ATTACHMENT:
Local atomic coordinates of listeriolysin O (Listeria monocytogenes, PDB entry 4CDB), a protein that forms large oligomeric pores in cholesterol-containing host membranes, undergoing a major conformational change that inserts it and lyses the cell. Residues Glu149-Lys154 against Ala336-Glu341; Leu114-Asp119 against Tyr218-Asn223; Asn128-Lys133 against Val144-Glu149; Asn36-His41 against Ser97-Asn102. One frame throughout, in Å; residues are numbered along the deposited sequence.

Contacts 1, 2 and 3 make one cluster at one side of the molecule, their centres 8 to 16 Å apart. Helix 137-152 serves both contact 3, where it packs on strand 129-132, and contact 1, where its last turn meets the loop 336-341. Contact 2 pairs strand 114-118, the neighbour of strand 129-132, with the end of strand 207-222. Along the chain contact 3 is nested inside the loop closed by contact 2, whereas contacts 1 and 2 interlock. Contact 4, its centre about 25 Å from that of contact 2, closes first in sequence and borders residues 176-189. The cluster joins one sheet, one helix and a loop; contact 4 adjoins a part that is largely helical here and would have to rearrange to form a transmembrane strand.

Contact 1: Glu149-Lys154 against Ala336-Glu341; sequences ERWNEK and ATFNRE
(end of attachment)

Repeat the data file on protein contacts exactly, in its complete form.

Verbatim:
Local atomic coordinates of listeriolysin O (Listeria monocytogenes, PDB entry 4CDB), a protein that forms large oligomeric pores in cholesterol-containing host membranes, undergoing a major conformational change that inserts it and lyses the cell. Residues Glu149-Lys154 against Ala336-Glu341; Leu114-Asp119 against Tyr218-Asn223; Asn128-Lys133 against Val144-Glu149; Asn36-His41 against Ser97-Asn102. One frame throughout, in Å; residues are numbered along the deposited sequence.

Contacts 1, 2 and 3 make one cluster at one side of the molecule, their centres 8 to 16 Å apart. Helix 137-152 serves both contact 3, where it packs on strand 129-132, and contact 1, where its last turn meets the loop 336-341. Contact 2 pairs strand 114-118, the neighbour of strand 129-132, with the end of strand 207-222. Along the chain contact 3 is nested inside the loop closed by contact 2, whereas contacts 1 and 2 interlock. Contact 4, its centre about 25 Å from that of contact 2, closes first in sequence and borders residues 176-189. The cluster joins one sheet, one helix and a loop; contact 4 adjoins a part that is largely helical here and would have to rearrange to form a transmembrane strand.

Contact 1: Glu149-Lys154 against Ala336-Glu341; sequences ERWNEK and ATFNRE